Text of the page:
For many, the journey to the cloud has been expensive, particularly if they are investing in their own internal private cloud. The benefits are clear, the Aberdeen Group showed in 2011 that companies would save a total of 12% per application by hosting it in house versus a public cloud. Still, too many companies have found themselves in the unfortunate position of either spending more than they originally planned, or struggling to make sure costs don’t get out of hand.
These are not companies that are novice to IT, they are sophisticated IT organizations—organizations that ask tough questions and put detailed plans in place. One example, that I know of first hand, was an international bank that spent millions of dollars and six months of professional services time before scrapping their existing cloud project and restarting it with a completely new approach and toolset.
These organizations are being stymied by hidden costs that they did not anticipate. For these companies, the big challenge is making their private cloud fit their IT Infrastructure puzzle. It is possible to keep these investments on track and reap the benefits of cloud computing with decreased costs, faster provisioning times, and improved time to market for your services. The secret is to be aware of areas for hidden costs. I first explored these in my Cloud Expo article: Avoiding the Hidden Costs that Derail Cloud Projects.
These risks include:
- Lengthy and costly service engagements. When evaluating your private cloud solution, be sure to consider what kinds of capabilities the solution provides out-of-the-box and how much time and money will IT need to spend customizing it to fit your business needs. Most cloud automation suites will only automate a portion of your provisioning, ongoing management, or decommissioning processes. These capabilities are important to making sure IT comes out on top of the cloud and can successfully automate your processes, freeing up IT to focus on extending the virtualization infrastructure and service catalog and empower application owners to actually use this infrastructure. Make sure they are extensible, support your business logic, and cover multi-vendor support especially for the applications you will be deploying.
- Scaling to meet the business needs. This is a common trap for all software, you diligently evaluate it and perform a proof-of-concept (POC) test to make sure it meets your needs. However, your POC is small, and when it comes time to hit production, your real life applications scale past the limits of your solution. Be sure your solution is proven to scale, and think through how your processes will work to scale your application. Consider how you will scale down as well. Running empty VMs is costly, so your process needs to be elastic with demand.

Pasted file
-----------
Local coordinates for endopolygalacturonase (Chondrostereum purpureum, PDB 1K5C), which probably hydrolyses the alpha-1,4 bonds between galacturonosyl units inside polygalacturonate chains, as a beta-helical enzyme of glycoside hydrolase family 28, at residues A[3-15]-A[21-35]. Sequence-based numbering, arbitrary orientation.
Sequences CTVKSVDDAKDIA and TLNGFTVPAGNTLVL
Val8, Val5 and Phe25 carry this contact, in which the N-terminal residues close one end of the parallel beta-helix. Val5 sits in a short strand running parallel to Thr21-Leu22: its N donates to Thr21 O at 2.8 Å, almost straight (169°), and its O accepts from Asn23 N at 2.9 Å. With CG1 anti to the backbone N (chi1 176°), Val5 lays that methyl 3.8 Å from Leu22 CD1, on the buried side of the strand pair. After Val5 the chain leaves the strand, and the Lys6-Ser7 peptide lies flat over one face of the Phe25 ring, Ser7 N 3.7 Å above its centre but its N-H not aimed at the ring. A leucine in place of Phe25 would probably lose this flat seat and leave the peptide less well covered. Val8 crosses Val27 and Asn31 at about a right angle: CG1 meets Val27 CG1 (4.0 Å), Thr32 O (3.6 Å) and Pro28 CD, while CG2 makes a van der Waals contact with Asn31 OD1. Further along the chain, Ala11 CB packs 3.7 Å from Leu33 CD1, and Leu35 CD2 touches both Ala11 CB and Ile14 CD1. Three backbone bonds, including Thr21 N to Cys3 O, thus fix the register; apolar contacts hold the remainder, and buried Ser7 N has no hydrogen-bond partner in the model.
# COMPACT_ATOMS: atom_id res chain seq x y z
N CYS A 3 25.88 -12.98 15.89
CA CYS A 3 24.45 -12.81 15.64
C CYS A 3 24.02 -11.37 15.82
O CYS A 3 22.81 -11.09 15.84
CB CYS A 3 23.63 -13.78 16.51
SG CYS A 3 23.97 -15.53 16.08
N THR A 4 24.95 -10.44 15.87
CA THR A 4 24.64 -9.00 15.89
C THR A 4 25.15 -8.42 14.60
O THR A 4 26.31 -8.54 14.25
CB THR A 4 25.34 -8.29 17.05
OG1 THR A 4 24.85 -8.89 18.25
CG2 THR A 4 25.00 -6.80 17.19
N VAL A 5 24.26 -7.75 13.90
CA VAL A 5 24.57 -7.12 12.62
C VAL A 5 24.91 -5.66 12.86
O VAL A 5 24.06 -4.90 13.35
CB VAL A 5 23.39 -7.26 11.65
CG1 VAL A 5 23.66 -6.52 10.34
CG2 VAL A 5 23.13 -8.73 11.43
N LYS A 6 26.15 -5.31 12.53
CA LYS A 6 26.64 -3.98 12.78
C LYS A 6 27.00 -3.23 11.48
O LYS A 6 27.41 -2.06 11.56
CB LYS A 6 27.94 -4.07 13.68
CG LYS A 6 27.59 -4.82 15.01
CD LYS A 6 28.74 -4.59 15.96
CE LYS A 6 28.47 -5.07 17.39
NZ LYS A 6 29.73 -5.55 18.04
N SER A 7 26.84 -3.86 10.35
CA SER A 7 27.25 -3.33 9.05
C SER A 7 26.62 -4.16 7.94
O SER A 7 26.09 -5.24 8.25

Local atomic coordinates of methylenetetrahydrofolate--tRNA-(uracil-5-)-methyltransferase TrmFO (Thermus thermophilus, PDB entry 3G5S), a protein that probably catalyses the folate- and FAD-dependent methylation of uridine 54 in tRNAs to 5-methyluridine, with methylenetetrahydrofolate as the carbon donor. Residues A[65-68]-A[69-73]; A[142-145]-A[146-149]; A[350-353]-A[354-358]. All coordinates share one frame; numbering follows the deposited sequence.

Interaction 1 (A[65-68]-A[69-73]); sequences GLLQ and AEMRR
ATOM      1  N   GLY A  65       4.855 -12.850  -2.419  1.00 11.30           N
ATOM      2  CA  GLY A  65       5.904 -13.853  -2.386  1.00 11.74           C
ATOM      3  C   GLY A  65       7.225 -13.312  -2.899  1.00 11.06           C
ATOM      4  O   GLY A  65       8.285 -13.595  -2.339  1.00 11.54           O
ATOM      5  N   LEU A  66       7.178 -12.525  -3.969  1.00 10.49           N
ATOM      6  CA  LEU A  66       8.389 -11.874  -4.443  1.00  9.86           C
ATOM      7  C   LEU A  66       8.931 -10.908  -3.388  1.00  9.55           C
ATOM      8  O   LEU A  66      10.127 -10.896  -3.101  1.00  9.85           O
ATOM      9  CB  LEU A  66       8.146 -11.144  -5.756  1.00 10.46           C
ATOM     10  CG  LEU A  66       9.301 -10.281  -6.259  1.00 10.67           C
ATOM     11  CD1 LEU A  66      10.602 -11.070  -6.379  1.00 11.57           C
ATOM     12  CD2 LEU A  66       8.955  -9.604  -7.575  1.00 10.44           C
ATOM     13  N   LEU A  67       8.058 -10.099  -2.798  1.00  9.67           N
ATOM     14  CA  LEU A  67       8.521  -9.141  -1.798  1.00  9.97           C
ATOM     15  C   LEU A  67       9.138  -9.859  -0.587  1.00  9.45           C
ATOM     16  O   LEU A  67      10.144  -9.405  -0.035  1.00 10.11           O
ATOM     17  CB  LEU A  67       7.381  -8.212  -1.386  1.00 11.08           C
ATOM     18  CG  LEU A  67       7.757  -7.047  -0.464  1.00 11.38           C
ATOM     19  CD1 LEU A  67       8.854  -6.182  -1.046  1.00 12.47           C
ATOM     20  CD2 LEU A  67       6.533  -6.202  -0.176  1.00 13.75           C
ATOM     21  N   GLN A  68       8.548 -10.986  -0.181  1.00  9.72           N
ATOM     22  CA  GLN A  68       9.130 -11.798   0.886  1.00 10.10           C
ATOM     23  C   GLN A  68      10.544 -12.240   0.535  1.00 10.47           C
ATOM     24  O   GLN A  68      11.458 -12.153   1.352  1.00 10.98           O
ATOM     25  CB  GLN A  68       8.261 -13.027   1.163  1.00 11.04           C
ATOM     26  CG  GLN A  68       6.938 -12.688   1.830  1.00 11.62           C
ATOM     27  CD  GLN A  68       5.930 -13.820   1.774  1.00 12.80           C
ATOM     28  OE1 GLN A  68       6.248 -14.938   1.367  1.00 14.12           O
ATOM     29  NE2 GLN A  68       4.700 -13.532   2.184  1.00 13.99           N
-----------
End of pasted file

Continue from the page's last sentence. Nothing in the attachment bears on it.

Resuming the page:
- Rip and replace prior technology investments. Ideally, your private cloud solution will fit your current IT landscape. Catalog the other key technologies and processes already used to run your business and make sure they will fit with your new cloud infrastructure. Things like your helpdesk system or approval workflows are important to consider when building out a private cloud. Also, be sure to make sure the operating systems your current systems work on run on your cloud and are supported by the cloud tools.
- Technology lock-in. This is a fear that lies in every good admin’s heart. Will your private cloud leave your options open for the future? Its great that it will support what you are doing today, but will it allow you to evolve? For instance, what if a project comes up that exceeds your current private cloud capacity—can you rely on external clouds for short durations, ensuring you won’t miss business opportunities but also keep everything running through IT? Your goal is to build a cloud that incents your business units to land apps on your cloud so you save that 12%, but also you don’t want to create blind spots where business units go outside IT’s purview and put apps elsewhere. That’s been known to cost organizations up to 30% over their IT budget, and is a goal to be stopped.
- Controlling public cloud costs. Part of this is ensuring that the business has the choices it needs to satisfy their requirements, but part of this is about putting policies in place that control the costs. VMware’s own IT organization plans on saving $6MM this year alone by putting in policy based provisioning and de-provisioning controls as part of their Software Defined Datacenter strategy. Making sure the level of services available are appropriate to the need and that these public cloud assets can be retired as quickly as their useful life is over is important to making sure costs stay in line with the useful benefits.